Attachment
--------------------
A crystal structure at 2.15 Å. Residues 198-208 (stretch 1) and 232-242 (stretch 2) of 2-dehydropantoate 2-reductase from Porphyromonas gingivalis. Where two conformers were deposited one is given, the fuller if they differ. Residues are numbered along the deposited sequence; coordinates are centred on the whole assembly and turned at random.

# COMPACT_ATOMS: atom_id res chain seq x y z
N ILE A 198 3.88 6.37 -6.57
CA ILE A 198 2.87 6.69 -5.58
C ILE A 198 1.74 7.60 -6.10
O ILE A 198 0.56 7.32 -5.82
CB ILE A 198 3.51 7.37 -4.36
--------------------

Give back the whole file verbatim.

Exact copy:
A crystal structure at 2.15 Å. Residues 198-208 (stretch 1) and 232-242 (stretch 2) of 2-dehydropantoate 2-reductase from Porphyromonas gingivalis. Where two conformers were deposited one is given, the fuller if they differ. Residues are numbered along the deposited sequence; coordinates are centred on the whole assembly and turned at random.

# COMPACT_ATOMS: atom_id res chain seq x y z
N ILE A 198 3.88 6.37 -6.57
CA ILE A 198 2.87 6.69 -5.58
C ILE A 198 1.74 7.60 -6.10
O ILE A 198 0.56 7.32 -5.82
CB ILE A 198 3.51 7.37 -4.36